On this page:
- Add Pages Into the Search Index
- Restrict Pages from the Search Index
- Google Search Configuration
- Related Links
Google begins indexing at the top of the MIT website and follows links to find all indexable pages within the MIT search collection. For your pages to be indexed by Google, you simply need to make sure your page can be reached by clicking links from the MIT home page. If you would like your certificate-protected documents to be searchable, see MIT-Google - Secure Search.
There is no need to submit pages to the index; the Google crawler will pick up changed, new, and removed pages automatically during its continual crawling of the MIT website.
If you would like your page(s) to be listed in the MIT secondary pages, send a request to the MIT Webmasters. Also, if your site is affiliated with a department, lab or office, consider having your departmental or office site link to your site.
If you need a link to a personal home page, you can request to be listed on the MIT Community Home Pages.
If you don't want a page to be indexed, insert <meta name="robots" content="noindex, nofollow"> within the <head> tag of your document. This will prevent crawlers (robots) from indexing the page and from following any links from the page. If the page has already been indexed, it will be removed from the index the next time Google crawls the page.
- If you run your own server
You can use the robots.txt file to exclude search engines from indexing the site. The Googlebot user-agent refers to the world-wide www.google.com crawler; the MIT-Google crawler is called gsa-crawler.
- Emergency removals
If you need to get a page out of the index urgently, send a request to the MIT-Google Team, and provide the URL of the page you want removed.
Please check the following:
- Is your site linked to from another MIT site, and is that site searchable by MIT-Google? If your site is new, it may take a few days before MIT-Google finds and indexes your page.
- If your site is hosted on your own server or by scripts.mit.edu, verify that your-server.mit.edu/robots.txt does not exist. If it does exist, ensure that MIT-Google (user-agent gsa-crawler) is allowed to crawl your content.
- Verify that your pages do not contain <meta name="robots" ... > tags.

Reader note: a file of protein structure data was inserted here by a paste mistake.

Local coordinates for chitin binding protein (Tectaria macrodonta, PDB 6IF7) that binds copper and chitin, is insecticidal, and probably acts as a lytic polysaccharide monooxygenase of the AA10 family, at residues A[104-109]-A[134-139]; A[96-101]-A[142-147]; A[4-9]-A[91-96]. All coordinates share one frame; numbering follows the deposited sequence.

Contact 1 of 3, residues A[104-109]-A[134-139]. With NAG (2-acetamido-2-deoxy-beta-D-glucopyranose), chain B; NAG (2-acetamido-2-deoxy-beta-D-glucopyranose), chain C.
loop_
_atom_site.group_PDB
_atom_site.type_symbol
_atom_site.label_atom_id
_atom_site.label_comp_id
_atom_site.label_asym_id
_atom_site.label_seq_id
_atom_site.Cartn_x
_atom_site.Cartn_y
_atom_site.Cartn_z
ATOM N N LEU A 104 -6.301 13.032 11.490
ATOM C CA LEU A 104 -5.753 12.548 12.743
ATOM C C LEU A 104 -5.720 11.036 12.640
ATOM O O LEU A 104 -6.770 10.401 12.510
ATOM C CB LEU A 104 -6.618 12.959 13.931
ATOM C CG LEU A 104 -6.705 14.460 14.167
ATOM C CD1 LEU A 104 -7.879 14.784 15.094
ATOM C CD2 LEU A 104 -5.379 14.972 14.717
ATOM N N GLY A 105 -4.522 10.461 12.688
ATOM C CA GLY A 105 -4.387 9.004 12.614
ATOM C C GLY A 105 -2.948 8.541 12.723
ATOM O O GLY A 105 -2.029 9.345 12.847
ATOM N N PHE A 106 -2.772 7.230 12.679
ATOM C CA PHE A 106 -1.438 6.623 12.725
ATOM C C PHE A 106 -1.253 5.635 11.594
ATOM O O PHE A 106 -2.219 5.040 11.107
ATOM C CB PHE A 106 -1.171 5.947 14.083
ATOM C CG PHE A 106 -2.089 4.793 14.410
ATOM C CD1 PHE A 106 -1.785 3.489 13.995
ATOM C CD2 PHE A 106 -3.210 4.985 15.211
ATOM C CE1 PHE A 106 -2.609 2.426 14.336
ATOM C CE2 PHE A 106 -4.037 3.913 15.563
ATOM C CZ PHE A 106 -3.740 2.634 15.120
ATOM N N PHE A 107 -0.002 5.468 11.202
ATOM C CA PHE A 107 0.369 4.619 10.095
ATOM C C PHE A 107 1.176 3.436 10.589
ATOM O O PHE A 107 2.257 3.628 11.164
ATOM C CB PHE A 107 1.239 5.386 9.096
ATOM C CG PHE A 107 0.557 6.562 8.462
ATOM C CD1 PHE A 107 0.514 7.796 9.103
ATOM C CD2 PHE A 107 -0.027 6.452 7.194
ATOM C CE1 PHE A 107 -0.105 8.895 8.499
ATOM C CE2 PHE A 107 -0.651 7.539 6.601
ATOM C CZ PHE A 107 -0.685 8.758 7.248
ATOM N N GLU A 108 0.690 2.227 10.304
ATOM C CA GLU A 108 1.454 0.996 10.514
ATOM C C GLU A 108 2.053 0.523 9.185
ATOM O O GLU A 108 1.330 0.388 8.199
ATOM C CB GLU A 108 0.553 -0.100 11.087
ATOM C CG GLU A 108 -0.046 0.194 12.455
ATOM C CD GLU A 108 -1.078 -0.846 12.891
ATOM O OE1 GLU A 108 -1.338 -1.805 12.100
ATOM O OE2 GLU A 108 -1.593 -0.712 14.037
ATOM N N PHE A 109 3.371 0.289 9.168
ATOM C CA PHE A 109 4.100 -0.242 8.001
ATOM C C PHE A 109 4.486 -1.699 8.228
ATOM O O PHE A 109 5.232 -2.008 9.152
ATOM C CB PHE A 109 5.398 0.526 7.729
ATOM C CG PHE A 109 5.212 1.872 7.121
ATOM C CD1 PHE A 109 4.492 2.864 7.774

We don't have much control over or visibility into the ranking algorithm used to produce search results. However, here are a few tips that may help improve your site's ranking:
- Be sure to specify a clear site title in the <title> tags. Generally, anticipate what phrase(s) visitors might use when searching for your site, and strive to incorporate those phrases in your title.
- Use text and HTML markup for your content, rather than relying solely on graphics; especially in titles and headings. For instance, make effective use of <h1>, <h2>, etc, tags rather than graphical banners.
Search engines are primarily text-based and do not read content within graphics. It is possible, however, to use both textual markup (for search engines) while displaying graphical banners (for users) with effective use of Cascading Style Sheets (CSS).
- Avoid embedding information in Flash; MIT-Google cannot read Flash. Encourage as many other sites as possible to link to your site. Ensure that the link text they use to refer to your site is descriptive.
- Meta tags don't hurt, but their effectiveness with improving your site's ranking on MIT-Google is limited.
Additionally, there is a large amount of information on Search Engine Optimization techniques on the web.
MIT has customized the Google Search Appliance for our environment, with the following changes:
The commercial Google search engine caches a copy of each page that it indexes. If page content has been changed since the index was last updated, the user can view the cached version of the page (that is, the page as it existed when it was indexed). For security and privacy reasons, the MIT index does not use the caching feature.
MIT's search collection includes all the web pages in the mit.edu domain, specifically:
- http://web.mit.edu, and
...that are not specifically excluded by:
- the search administrator
- a noindex tag in the page's HTML
- certificate protection although content available to all MIT users is indexed
- dynamically-generated content
Web pages in the following directories (and their sub-directories) are excluded from the MIT search collection:
- URLs containing this string:
- URLs being phased out of use:
- Hypermail and pipermail (archives)
- Java, Perl, Python documentation
- Debian, GNU/Linux mirror
- Specific pages kept out of the index at the request of their owners
- Dynamically generated pages, such as URLs containing cgi-bin and question marks.
These pages have been excluded for a variety of system performance, copyright, license, and Institute policy reasons. Additional directories or pages not listed here may have been excluded by the search administrator. If you think your page may have been excluded and don't want it to be, contact the MIT-Google Team.
The search appliance continuously crawls documents on the MIT domain. If your new page must be included in search results immediately, or if you have questions about the indexing of your content, contact the MIT-Google Team